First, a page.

The Anonymous Widower

Exploring The Derwent Valley Line

The Derwent Valley Line links Derby with Matlock and because it forms the Southern part of Peak Main Line discussed in Connecting The Powerhouses and it was a fine day, I had to go and take a look.

I actually did three trips along sections of the line.

The middle trip was in a totally acceptable two-car Class 158 train, but the other journeys were in jam-packed single-car Class 153 trains.

In the time I was in Derbyshire, I saw three different types of trains working the line and I get the impression, that East Midlands Trains have difficulty putting together a service to both the passengers and their own satisfaction.

Their Regional Routes, which are worked by Sprinters, look to be a collection, that need to be reorganised and probably be worked by more, better and more suitable trains.

Looking at the Derwent Valley Route, which runs trains from Matlock to Newark Castle via Derby and Nottingham, you get the following typical timings.

  • Matlock to Derby – 34 minutes
  • Derby to Nottingham – 30 minutes
  • Nottingham to Newark – 37 minutes

Which makes a total  of one hour 41 minutes or a round trip of three and a half hours.

In this schedule these things should be noted.

  1. There are several mines of running on the Midland Main Line, where my Class 153 attained a respectable 70 mph.
  2. The train takes a 2 minute break at |Derby and an eight minutes one at Nottingham.
  3. The other stops are scheduled for a minute or less.
  4. I saw lots of buggies, children and a couple of wheelchairs, which delayed train boarding.

This all adds up to a round trip of three and a half hours, which is exceeding inconvenient for running an hourly service.

I suspect that any train operator prefers a dedicated number of identical trains to run a service, as East Midlands Trains have on their London services.

But this Derby-Nottingham version of Crossrail has all the structure and organisation of a relegated football teams back four.

Looking at the hour starting at nine o’clock this morning there are just three services between Derby and Nottingham.

  • 09:08 – Birmingham New Street to Nottingham
  • 09:13 – Matlock to Newark Castle
  • 09:40 – Cardiff Central to Nottingham

If this is typical, it is pitiful for a thirty minute journey between two large, important cities. Especially, in the rush-hour.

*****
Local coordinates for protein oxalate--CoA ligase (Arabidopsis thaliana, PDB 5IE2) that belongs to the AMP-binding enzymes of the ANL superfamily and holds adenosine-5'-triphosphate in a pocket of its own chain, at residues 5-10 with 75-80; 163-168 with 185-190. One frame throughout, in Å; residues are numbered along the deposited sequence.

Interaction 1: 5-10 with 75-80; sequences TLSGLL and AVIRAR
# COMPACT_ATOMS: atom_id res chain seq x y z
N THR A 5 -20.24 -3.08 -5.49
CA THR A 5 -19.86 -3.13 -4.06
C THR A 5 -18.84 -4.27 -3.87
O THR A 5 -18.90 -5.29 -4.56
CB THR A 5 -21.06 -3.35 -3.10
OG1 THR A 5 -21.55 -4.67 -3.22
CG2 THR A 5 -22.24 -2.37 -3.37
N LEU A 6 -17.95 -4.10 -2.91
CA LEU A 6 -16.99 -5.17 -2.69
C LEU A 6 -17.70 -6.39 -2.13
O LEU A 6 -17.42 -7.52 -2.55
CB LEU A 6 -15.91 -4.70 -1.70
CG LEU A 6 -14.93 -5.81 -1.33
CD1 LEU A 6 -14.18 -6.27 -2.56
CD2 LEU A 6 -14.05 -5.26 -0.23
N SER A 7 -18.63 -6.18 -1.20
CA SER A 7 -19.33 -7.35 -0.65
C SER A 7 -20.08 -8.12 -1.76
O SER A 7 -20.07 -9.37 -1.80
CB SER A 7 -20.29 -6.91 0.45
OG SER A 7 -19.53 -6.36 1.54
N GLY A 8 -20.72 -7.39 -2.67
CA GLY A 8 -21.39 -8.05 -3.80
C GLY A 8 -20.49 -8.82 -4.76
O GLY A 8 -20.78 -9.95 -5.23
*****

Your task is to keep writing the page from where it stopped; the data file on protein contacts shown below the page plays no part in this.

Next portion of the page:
Suppose the service was doubled between Matlock and Newark Castle.

  • This would give four trains per hour between Derby and Nottingham.
  • It would give a two trains per hour service to all those stations along the route.
  • It would attract many more passengers to that poor Class 153 train.

In my view, there is only one solution to this problem and that is a high-class stopping service between Matlock and Newark Castle.

  • Two trains per hour.
  • At least two cars in every train.
  • Speeding up of the service so trains can do the round trip in three hours.
  • Step-free access between train and platform at all stations to speed station stops.

This service would require six trains, which is a problem as East Midlands Trains haven’t got the rolling stock.

It would also mean that a train would have go from Ambergate Junction, where the Derwent Valley Line leaves the Midland Main Line to Matlock and back in under thirty minutes.

As a typical train takes fourteen minutes between Ambergate and Matlock stations, with a bit of judicious sorting of the train-platform interface to speed stops, I’m certain that this would be possible.

So where do East Midlands Trains get six suitable trains of at least two carriages?

  • The route could be electrified. Impossible!
  • They acquire some cascaded diesel unit like London Overground’s Class 172 trains.
  • They acquire six Class 319 Flex trains.

The last one is probably the most realistic, as they are four-car trains with an operating speed of over 90 mph on diesel.

But why would it need the capability to run on 25 KVAC overhead electrification, as there is none near Derby or Nottingham, except on Bombardier’s test track?

So is this one of the reasons, why as  I wrote in The Class 319 Flex Units To Be Class 769, Porterbrook are seriously looking at converting Class 455 trains into Flex trains?

After all both Porterbrook and East Midlands Trains are based in Derby.

The Matlock to Newark Castle route would be transformed.

  • Two trains per hour.
  • Four cars with quality interiors.
  • Easier access for all passengers, through wide double doors.
  • There could even be modified to give more space for bikes, buggies and wheelchairs.

It would be a real case of Back To The Future, as the Class 455 trains are nearly ten years older than the Class 153 trains.

 

 

 

 

May 31, 2017 - Posted by | Travel | , , , ,

2 Comments »

  1. […] Exploring The Derwent Valley Line, gives pictures and more details on my thoughts about the Derwent Valley Line. […]

    Pingback by Connecting The Powerhouses « The Anonymous Widower | June 1, 2017 | Reply

  2. […] with the Derwent Valley Line, which I wrote about in Exploring The Derwent Valley Line, the problem is probably down to a shortage of suitable […]

    Pingback by By Rail Between Derby And Manchester via Stoke « The Anonymous Widower | June 2, 2017 | Reply


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